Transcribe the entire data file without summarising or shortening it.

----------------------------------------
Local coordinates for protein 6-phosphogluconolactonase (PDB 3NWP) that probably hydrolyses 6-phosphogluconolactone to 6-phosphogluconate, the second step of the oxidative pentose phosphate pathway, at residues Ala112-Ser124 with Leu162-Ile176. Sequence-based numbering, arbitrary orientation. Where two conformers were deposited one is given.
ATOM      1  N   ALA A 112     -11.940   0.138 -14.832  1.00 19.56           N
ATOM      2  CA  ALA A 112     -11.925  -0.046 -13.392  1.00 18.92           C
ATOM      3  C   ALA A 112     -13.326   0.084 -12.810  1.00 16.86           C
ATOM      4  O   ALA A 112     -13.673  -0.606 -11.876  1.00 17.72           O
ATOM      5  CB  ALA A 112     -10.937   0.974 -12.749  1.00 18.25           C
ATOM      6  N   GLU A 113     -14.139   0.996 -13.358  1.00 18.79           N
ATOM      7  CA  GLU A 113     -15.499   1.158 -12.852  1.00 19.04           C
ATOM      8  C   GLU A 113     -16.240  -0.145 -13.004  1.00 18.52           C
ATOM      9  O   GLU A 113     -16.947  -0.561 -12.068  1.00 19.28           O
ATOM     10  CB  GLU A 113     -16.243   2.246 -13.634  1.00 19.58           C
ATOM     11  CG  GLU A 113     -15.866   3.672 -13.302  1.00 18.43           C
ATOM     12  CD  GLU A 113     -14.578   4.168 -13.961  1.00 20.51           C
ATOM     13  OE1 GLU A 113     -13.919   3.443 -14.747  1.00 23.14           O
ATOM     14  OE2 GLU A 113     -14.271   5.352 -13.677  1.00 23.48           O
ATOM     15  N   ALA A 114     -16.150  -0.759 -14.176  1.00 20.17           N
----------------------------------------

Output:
Local coordinates for protein 6-phosphogluconolactonase (PDB 3NWP) that probably hydrolyses 6-phosphogluconolactone to 6-phosphogluconate, the second step of the oxidative pentose phosphate pathway, at residues Ala112-Ser124 with Leu162-Ile176. Sequence-based numbering, arbitrary orientation. Where two conformers were deposited one is given.
ATOM      1  N   ALA A 112     -11.940   0.138 -14.832  1.00 19.56           N
ATOM      2  CA  ALA A 112     -11.925  -0.046 -13.392  1.00 18.92           C
ATOM      3  C   ALA A 112     -13.326   0.084 -12.810  1.00 16.86           C
ATOM      4  O   ALA A 112     -13.673  -0.606 -11.876  1.00 17.72           O
ATOM      5  CB  ALA A 112     -10.937   0.974 -12.749  1.00 18.25           C
ATOM      6  N   GLU A 113     -14.139   0.996 -13.358  1.00 18.79           N
ATOM      7  CA  GLU A 113     -15.499   1.158 -12.852  1.00 19.04           C
ATOM      8  C   GLU A 113     -16.240  -0.145 -13.004  1.00 18.52           C
ATOM      9  O   GLU A 113     -16.947  -0.561 -12.068  1.00 19.28           O
ATOM     10  CB  GLU A 113     -16.243   2.246 -13.634  1.00 19.58           C
ATOM     11  CG  GLU A 113     -15.866   3.672 -13.302  1.00 18.43           C
ATOM     12  CD  GLU A 113     -14.578   4.168 -13.961  1.00 20.51           C
ATOM     13  OE1 GLU A 113     -13.919   3.443 -14.747  1.00 23.14           O
ATOM     14  OE2 GLU A 113     -14.271   5.352 -13.677  1.00 23.48           O
ATOM     15  N   ALA A 114     -16.150  -0.759 -14.176  1.00 20.17           N